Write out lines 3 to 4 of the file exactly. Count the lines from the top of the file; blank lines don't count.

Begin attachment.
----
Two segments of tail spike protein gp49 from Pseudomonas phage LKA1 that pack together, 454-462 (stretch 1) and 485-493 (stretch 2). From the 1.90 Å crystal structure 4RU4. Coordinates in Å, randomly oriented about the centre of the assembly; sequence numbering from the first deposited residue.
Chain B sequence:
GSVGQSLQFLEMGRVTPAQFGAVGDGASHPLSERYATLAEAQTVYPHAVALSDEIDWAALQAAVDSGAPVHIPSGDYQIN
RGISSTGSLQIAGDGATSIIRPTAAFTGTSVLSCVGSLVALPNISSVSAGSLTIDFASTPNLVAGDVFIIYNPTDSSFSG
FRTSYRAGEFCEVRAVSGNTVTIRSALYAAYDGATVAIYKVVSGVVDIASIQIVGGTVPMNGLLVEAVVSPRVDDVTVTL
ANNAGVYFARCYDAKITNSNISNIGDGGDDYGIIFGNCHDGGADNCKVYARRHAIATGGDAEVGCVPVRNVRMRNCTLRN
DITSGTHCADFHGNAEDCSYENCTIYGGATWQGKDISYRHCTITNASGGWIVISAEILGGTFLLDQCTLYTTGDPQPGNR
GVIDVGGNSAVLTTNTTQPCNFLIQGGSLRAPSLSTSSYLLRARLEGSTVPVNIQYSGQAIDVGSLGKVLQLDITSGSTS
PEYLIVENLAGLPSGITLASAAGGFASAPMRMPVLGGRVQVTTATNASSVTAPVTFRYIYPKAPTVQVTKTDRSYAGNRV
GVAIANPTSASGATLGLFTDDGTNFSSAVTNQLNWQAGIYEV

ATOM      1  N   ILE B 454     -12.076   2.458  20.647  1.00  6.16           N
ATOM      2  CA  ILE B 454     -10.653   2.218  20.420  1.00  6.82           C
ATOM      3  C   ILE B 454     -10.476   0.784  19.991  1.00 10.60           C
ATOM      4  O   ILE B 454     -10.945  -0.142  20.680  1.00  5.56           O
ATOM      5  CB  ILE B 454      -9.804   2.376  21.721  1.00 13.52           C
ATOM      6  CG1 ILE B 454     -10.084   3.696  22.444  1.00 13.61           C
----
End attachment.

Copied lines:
GSVGQSLQFLEMGRVTPAQFGAVGDGASHPLSERYATLAEAQTVYPHAVALSDEIDWAALQAAVDSGAPVHIPSGDYQIN
RGISSTGSLQIAGDGATSIIRPTAAFTGTSVLSCVGSLVALPNISSVSAGSLTIDFASTPNLVAGDVFIIYNPTDSSFSG